The couple in the booth on the right look like they have already started their (no turning back) descent into the perils of the evil weed. Beware when two people are both keeping their hands under the table. There is a Walter Mondale lookalike, but taller, about third or fourth from the left of the photo (just to the right of the ceiling lantern) who may have been an ancestor to W.M. And last, but not least, notice there are no old people there, even the clergyman cannot be more than 55 or 60. Obviously these kids were smart Alec whippersnappers, as no parents were invited. Still, its a smart looking, well-dressed and very happy crowd, even though the bride and groom should be holding hands. All in all, F. Scott Fitzgerald would be proud.

Good Wood

Sorry for a 2nd comment, but I just noticed the wood that the booth seats and tables are made from. Another nice example of how cool wood was back then. The tabletop looks like one solid piece (which probably tried to warp up at each side as it dried out due to its position of the rings). The sides of the booth is what gets me. It's huge! Even if it's joined with another board at the centerline, it's still big compared to what we can get these days at a standard lumberyard. Hell, it's hard to even find plywood that straight any more.


This was 1922. The Great Experiment (Prohibition to us) had begun a couple of years before. No booze to be found here - nudge nudge, wink wink, say no more.

Hair Horns

Can someone tell me what the woman thats standing behind the groom is wearing on her forehead? Is that a hairstyle?

The Better 'Ole, Cont'd.

A 1923 Washington Post column ("After the Curfew") recalls that "the Bohemian atmosphere was first obtained by locating the club in an alley over a garage. Here one dined, and drank, with the smell of gasoline and the noise of cars. The popularity of the place was instantaneous, all of the younger set flocked there. They danced in a two by-four space with great delight, and endured the million and one other discomforts of the place for the sake of the so called Bohemian touch, which for some unknown reason is considered very romantic. The owners of the club seemed to thrive financially and they decided that the club should have better quarters, so they moved into a better building, and a better part of town. They attempted to take the Bohemian touch, which had been so successful, to the new place. To do this they had an elaborate decorative scheme carried out. Stripes, awnings, pictures and rough wooden tables, and all. The real atmosphere was lost, however, and while the young Washingtonians still frequent the place, it is now merely another place to go to dine and dance. There is not much of the Bohemian in the hours of opening or closing, both being the regular times. And there is nothing unusual about the conduct of the guests while there. That is, nothing unusual for this day and age. If some of the original Bohemians could really see what the modern youth does in their names they would probably be horribly shocked."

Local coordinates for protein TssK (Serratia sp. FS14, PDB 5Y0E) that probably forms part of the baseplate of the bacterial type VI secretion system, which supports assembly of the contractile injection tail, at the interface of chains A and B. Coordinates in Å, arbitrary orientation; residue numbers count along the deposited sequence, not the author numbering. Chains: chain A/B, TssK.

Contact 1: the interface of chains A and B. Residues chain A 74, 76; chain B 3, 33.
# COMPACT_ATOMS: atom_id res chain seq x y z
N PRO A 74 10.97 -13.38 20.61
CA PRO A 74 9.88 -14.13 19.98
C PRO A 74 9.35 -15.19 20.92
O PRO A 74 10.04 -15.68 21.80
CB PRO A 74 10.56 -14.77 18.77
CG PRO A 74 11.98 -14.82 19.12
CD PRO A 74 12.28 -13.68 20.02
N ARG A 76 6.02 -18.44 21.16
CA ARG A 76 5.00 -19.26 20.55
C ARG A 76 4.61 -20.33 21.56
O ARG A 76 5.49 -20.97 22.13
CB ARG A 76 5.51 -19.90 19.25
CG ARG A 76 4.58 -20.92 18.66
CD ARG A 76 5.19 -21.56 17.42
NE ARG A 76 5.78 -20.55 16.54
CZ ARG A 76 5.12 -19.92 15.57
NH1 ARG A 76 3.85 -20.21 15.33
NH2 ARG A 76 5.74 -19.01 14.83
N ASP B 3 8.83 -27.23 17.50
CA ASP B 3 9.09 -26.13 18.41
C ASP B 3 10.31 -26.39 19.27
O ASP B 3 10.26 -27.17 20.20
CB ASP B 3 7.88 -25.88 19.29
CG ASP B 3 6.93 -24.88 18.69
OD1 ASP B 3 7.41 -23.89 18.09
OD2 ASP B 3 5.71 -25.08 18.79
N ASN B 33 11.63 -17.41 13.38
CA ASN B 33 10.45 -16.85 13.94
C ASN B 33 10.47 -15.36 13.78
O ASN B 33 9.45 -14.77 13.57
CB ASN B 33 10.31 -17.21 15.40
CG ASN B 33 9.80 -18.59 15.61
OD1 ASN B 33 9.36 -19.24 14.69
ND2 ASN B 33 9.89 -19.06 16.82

Wedding Party

Wow. This is one of the best photos ever. People gathered for a festive occasion in a rustic setting. I love the women's clothes and hats and jewelry. The men all look dashing. Everyone seems to be in a happy frame of mind.
On other posts people have commented on how "dressed up" people were for ordinary occasions in this era. Of course this is a special occasion, but it seems we have lost something in our clothing fashions of today. I have been to weddings where young people and not so young have attended in jeans with bare midriffs. In a church. It is nice to see photos of an era, where looking nice and acting nice was not considered putting on airs.

"Better 'Ole"

"The Better 'Ole" was a comedy about World War I (unlikely though that may seem) based on a British cartoon series. The 'Ole in the title is a Cockney-fied version of Hole, i.e., Trench.

But in this case, it's referring to a nightclub in DC that the Post described on 10/7/21: "the city's latest acquisition in the line of places for Bohemians to gather." The story story goes on to say that the dishwasher absconded with the opening night's take--65 bucks.

[Ooh. Fantastic. Thanks! - Dave]

What a beautiful group!

What is the bride wearing??

These people look marvelous and immediately reminded me of all the Krazy Kat Klub pictures seen here, here, and here.

An Odd Religion

It's an odd religion that will marry a man to a unicorn with a flower garden growing up her front.

The two in the booth at the right have already passed out, and they haven't even started serving the liquor yet!